So, when the girl who first started blogging about singleness and waiting and fairytales and the like hasn’t talked about relationships for months, you should probably see it coming. Also, you can blame it on the holidays and all those people who say that it sucks to be single this time of year. (Side Note: I have never and will never agree with that statement. It’s always great to be single. Except when you’re not.)
You read about relationships everywhere. I was on facebook the other day and saw an ad with the line, “You can’t leave. I will make you my bride.” The ad boasted “Best Romance Here!”
Seriously? That’s the best you’ve got? Because it sounds sort of creepy/stalker-ish to me.
But maybe I’m a skeptic. After all, I held onto the adage that “boys are icky” until the age of
13 16 21. I’m not the kind of girl to swoon at cliched movie lines. And maybe that’s not fair of me. After all, I’ve never been the recipient of one of those cliches (at least, not seriously). And since I’ve watched far more practical people fall prey to cupid’s arrows, it’s hard for me to assume that I would be immune to cheesy lines like that.
In fact, there was this one time that a friend—a friend!—whom I swapped states with over Christmas suggested that we could wave as we passed on the highway. I stared at the comment on my computer screen, teary-eyed, until my mom thought she was going to have to track down a thermometer. If the first three months of homesickness could do that to me, I hate to think what might happen when a guy shows up in my life.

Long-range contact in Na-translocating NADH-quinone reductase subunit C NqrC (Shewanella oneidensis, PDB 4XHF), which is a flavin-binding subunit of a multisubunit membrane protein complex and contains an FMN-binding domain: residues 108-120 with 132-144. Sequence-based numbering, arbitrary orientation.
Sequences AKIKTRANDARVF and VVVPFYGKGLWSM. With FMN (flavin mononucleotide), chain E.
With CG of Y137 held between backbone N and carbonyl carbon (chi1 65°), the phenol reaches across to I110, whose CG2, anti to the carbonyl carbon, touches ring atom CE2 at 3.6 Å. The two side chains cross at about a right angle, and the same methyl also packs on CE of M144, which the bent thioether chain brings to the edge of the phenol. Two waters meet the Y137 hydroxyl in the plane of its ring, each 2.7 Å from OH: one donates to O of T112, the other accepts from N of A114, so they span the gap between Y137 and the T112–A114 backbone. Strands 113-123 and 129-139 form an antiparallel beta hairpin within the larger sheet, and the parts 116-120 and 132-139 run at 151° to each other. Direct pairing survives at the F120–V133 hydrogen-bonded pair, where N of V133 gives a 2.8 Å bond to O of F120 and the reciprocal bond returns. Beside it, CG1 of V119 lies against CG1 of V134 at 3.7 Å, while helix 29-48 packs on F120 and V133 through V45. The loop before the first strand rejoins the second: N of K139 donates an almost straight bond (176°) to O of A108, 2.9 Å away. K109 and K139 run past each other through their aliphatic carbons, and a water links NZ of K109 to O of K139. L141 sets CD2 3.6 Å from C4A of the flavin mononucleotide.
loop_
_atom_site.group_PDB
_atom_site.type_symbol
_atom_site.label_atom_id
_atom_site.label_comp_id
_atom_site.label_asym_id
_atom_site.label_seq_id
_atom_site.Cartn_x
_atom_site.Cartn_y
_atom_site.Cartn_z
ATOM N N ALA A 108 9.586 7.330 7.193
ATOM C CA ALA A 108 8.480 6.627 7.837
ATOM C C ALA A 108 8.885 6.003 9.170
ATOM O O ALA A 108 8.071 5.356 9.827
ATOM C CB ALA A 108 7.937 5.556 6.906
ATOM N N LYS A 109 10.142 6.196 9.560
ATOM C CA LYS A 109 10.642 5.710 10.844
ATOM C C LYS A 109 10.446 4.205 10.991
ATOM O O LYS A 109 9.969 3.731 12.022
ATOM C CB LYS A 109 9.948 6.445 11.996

Yes, I should probably stop laughing because, one day, Prince Cheesy is going to come along and sweep me off my feet with an endless barrage of cliches.
But mostly, it’s not the cliches that bother me. Sure, those are the lines at which I roll my eyes and say, “Oh, puh-leese,” but the lines that really get to me are the ones that are meant to be romantic and turn out to be more suggestive and degrading. Those are the ones that make me wonder if we’ve somehow cheapened love.
We’ve evolved past the “helpless heroines” of the fairytales and crafted stories better suited to our culture. And we call those love-at-first-sight one-night-stands romantic.
Sometimes I’ll watch a movie like Shall We Dance? and I’ll think that Hollywood finally got it right. When I hear Susan Sarandon talk about why people get married, I think, “Yes, yes, yes. That’s what I want. I want someone to care about the good things and the bad things and the mundane things, and I want to care about his mundane things, too.”
The problem with our world is that we’ve tried to make love all about us—what we want and need and feel. That’s why divorce is so prevalent in our culture. When the other person fails us, we give up, wondering what went wrong. I’ll tell you what went wrong. We’ve strayed from God’s command to selflessly love and have taught ourselves to love selfishly. We’ve made it so that it was never about the other person at all.
We feed each other lines and lyrics that are sprinkled with cliches, but hold back the one thing the other most desperately needs from us: Love. We clutch it with our fingertips and catch it on our tongues because the word seems almost foreign tumbling from our lips.
Love. The real kind. The genuine version. The one that revolves around the other person rather than me. That’s what I want to offer the world. And if it’s not too much to ask, that’s what I’d like to one day be returned to me.